Admittedly the African Business articles did have the ring of ‘advertorials’ about them rather than objective journalism but the claims made were in the main based on discernable reality and the African Business is not the only publication effusing optimism for Africa.
The Economist magazine (December 3-9) had as its front page a boy running along flying a multi-coloured kite shaped in the form of the African continent under the headline ‘Africa rising’.
The Economist’s editorial noted that over the past decade ‘six of the world’s ten fastest-growing countries were African’, that in eight of those years ‘Africa has grown faster than East Asia, including Japan’, and that the International Monetary Fund (IMF) ‘expects Africa to grow by 6% this year and nearly 6% in 2012, about the same Asia’.
Yes, The Economist admits, Africa’s economic growth is partly driven by the commodities boom that could become more of a bust if the rest of the world’s economies slump into recession but it added that Africa also has growing manufacturing and service sectors. To this the magazine added favourable demographics (i.e., a growing young not aging population), a fast-growing ‘middle-class’, soaring foreign investment and more mobile-phone users than America or Europe.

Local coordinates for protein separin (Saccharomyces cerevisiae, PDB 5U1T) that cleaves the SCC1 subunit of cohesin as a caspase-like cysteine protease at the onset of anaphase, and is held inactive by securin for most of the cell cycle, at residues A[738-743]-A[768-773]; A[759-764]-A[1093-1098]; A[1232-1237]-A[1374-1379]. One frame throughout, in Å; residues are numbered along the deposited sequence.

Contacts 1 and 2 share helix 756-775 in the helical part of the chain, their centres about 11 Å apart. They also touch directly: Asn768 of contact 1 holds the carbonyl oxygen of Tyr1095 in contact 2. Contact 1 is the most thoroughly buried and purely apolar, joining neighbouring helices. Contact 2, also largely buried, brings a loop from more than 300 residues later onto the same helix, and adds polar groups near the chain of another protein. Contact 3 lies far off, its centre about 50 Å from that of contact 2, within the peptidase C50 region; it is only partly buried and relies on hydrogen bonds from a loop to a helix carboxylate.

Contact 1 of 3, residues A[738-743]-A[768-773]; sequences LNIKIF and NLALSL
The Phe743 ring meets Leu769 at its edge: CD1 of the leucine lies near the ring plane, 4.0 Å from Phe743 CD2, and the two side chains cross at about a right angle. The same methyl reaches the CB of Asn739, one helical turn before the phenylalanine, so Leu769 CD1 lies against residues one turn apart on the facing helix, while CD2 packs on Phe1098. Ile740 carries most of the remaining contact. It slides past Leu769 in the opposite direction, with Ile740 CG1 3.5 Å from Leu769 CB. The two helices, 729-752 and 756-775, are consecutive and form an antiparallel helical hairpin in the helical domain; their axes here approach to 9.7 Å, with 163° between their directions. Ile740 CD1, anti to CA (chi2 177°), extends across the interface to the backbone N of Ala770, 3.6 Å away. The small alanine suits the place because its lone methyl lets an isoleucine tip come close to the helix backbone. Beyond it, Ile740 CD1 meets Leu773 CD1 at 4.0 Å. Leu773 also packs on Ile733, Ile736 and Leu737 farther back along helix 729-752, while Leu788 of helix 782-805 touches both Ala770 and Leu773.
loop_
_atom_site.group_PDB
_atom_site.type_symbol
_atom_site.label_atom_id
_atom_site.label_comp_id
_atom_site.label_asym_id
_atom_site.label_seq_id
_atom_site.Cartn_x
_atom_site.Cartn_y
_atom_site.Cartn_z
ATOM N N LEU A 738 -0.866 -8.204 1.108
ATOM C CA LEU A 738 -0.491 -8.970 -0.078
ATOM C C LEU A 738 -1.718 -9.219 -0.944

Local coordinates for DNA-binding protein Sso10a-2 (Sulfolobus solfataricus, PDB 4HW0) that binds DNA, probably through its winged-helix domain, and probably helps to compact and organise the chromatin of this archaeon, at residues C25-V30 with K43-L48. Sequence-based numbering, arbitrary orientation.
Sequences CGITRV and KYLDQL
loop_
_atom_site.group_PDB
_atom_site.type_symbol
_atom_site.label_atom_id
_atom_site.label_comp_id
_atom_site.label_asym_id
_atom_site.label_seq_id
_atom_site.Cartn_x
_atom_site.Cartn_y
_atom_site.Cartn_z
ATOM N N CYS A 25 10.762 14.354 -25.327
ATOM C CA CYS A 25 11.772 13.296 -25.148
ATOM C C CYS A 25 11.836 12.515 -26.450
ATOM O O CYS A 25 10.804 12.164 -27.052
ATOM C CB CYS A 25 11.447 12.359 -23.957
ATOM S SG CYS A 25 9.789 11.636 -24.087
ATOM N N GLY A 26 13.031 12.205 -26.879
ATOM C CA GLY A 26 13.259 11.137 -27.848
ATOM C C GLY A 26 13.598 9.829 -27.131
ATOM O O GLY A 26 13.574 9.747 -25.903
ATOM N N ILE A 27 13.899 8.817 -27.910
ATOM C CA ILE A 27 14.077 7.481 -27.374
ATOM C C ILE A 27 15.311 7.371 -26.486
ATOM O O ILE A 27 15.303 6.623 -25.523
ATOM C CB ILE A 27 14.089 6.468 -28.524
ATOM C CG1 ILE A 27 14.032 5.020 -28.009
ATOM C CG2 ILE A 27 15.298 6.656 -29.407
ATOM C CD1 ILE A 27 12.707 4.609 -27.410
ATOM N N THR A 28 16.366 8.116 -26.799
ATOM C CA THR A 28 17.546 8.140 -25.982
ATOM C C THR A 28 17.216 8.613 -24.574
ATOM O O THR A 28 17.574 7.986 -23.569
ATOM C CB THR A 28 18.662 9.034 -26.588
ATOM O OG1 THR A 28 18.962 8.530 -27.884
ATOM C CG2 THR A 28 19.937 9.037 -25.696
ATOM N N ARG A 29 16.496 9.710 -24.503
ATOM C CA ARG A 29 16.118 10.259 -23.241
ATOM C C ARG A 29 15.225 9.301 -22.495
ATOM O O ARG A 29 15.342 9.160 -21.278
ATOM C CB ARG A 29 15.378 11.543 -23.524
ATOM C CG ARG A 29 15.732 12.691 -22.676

BEWARE, THERE’S MORE TO BE DONE
More objectively than African Business however, The Economist cautioned that, ‘Having a lot of young adults is good for any country if its economy is thriving, but if jobs are in short supply it can lead to frustration and violence’, and concluded on that point that, ‘Whether Africa’s demography brings a dividend or disaster is largely up to its governments’. Quite so say the Kenya Forum.
Africa’s youth – Favourable demographics or ticking social time bomb?
This theme of potentially disaffected youth was taken up by Maina Kiai in the Saturday Nation. ‘Across the country’, he declared, ‘there are millions of underemployed youth, frustrated, poor and isolated from authority and Kenya’.
Peter Orengo in the Standard on Saturday also took a sobering line arguing that healthcare in Kenya is worse today than it was 30 years ago. Similarly Peter Opiyo writing in The Standard’s Independence Day issue noted that the country was celebrating the 48th anniversary as doctors continued their strike, inflation is at 18 per cent (or higher), the Shilling is surrounded by uncertainty, and the cost of living all but ‘unbearable’ for ordinary Kenyans.